The official anti-doping agency in New Zealand is considering testing high school students, according to Radio New Zealand.
Drug Free Sport New Zealand is an "independent Crown Entity" and is responsible for "implementing and applying the the World Anti-Doping Code in New Zealand."
According to Radio New Zealand:
Concern that the use of these type of drugs has spread from adults to high school students has been raised after the agency told a parliamentary select committee on Wednesday the practice was happening overseas and should be checked out in New Zealand.
Drug Free Sport New Zealand chief executive Graeme Steel told Radio New Zealand's Checkpoint programme on Wednesday there is more pressure on younger athletes to perform and his agency has been told that increasing numbers are using supplements.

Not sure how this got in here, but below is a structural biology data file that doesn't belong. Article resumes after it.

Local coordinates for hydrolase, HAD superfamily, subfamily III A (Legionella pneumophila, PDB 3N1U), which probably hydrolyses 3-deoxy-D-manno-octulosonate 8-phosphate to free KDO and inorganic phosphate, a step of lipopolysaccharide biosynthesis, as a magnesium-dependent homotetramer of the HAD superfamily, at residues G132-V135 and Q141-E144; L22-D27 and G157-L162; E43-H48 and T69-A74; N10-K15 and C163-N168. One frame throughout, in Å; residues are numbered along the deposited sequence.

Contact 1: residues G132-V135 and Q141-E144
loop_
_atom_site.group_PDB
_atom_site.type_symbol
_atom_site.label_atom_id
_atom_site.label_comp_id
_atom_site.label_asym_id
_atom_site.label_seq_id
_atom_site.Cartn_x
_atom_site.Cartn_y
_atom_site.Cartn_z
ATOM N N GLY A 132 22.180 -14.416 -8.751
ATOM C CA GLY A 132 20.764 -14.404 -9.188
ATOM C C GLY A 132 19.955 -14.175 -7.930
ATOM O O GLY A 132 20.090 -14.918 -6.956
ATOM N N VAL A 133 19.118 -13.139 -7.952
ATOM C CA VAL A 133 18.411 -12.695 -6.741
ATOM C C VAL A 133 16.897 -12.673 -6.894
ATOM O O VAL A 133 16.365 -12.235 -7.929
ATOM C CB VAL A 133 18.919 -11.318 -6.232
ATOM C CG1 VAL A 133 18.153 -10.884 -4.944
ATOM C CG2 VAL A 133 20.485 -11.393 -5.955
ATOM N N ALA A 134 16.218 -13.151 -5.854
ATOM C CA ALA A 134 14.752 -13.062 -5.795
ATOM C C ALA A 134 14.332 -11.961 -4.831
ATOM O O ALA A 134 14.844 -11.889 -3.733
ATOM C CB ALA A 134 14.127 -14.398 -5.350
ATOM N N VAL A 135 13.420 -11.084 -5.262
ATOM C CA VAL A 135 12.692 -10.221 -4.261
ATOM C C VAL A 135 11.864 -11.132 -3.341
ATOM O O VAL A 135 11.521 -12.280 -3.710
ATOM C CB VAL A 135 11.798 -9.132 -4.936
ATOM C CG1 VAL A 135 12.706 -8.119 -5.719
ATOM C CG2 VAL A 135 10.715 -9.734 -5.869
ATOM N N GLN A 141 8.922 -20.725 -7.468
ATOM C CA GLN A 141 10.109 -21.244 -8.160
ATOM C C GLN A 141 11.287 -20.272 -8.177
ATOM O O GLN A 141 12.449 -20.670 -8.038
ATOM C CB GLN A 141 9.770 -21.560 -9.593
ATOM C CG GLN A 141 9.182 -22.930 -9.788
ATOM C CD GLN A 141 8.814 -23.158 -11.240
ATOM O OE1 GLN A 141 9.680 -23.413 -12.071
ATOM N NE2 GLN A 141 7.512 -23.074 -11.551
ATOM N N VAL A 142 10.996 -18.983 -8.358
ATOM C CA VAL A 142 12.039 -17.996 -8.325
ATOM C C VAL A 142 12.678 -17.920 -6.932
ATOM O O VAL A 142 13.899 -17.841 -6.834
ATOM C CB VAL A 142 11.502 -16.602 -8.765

"And we know well that when you begin using supplements, unless you're very careful, you can use the wrong ones - some that are contaminated, some that contain banned substances."
Mr Steel says the agency will do further research into what other organisations are doing in terms of testing young athletes.
A study published last week in the journal "Pediatrics" concluded that:
The use of muscle-enhancing behaviors is substantially higher than has been previously reported and is cause for concern. Pediatricians and other health care providers should ask their adolescent patients about muscle-enhancing behaviors.
Many news sources have covered the results of the report.
From the New York Times:
Pediatricians are starting to sound alarm bells about boys who take unhealthy measures to try to achieve Charles Atlas bodies that only genetics can truly confer. Whether it is long hours in the gym, allowances blown on expensive supplements or even risky experiments with illegal steroids, the price American boys are willing to pay for the perfect body appears to be on the rise.
In a study to be published on Monday in the journal Pediatrics, more than 40 percent of boys in middle school and high school said they regularly exercised with the goal of increasing muscle mass. Thirty-eight percent said they used protein supplements, and nearly 6 percent said they had experimented with steroids.